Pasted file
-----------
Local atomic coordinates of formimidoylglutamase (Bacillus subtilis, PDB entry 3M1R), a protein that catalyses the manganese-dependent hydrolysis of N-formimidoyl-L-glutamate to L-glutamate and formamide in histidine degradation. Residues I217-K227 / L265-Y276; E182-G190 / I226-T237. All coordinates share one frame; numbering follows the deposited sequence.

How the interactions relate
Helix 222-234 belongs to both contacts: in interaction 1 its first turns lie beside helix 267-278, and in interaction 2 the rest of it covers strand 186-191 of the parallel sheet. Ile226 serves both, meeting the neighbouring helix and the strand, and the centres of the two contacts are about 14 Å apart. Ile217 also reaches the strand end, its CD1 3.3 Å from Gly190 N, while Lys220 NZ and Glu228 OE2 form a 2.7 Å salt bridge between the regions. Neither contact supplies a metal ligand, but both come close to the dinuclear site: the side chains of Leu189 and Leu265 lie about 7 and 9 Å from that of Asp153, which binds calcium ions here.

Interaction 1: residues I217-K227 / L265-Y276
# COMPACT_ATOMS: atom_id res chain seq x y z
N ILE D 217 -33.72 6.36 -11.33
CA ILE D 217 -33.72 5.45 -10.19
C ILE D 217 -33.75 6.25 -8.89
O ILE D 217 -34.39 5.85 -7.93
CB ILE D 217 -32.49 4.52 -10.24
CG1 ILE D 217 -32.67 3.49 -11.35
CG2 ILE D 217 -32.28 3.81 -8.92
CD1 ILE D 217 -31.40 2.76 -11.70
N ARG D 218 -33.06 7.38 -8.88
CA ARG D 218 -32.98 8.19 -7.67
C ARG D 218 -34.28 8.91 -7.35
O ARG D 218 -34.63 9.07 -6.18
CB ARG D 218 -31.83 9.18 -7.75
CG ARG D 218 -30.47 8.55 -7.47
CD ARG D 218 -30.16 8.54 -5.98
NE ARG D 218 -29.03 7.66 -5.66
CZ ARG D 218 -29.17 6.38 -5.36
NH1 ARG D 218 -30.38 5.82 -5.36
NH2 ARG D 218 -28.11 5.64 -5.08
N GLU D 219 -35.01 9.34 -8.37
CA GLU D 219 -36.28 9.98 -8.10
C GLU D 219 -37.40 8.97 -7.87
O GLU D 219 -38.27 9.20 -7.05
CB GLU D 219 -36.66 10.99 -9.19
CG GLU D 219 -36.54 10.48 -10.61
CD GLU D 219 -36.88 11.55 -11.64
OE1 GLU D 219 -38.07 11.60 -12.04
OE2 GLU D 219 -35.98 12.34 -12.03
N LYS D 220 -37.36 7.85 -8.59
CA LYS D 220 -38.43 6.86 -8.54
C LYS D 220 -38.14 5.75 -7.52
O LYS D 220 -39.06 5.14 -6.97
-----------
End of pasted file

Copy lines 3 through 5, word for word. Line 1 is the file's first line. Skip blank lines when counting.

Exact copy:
Helix 222-234 belongs to both contacts: in interaction 1 its first turns lie beside helix 267-278, and in interaction 2 the rest of it covers strand 186-191 of the parallel sheet. Ile226 serves both, meeting the neighbouring helix and the strand, and the centres of the two contacts are about 14 Å apart. Ile217 also reaches the strand end, its CD1 3.3 Å from Gly190 N, while Lys220 NZ and Glu228 OE2 form a 2.7 Å salt bridge between the regions. Neither contact supplies a metal ligand, but both come close to the dinuclear site: the side chains of Leu189 and Leu265 lie about 7 and 9 Å from that of Asp153, which binds calcium ions here.

Interaction 1: residues I217-K227 / L265-Y276
# COMPACT_ATOMS: atom_id res chain seq x y z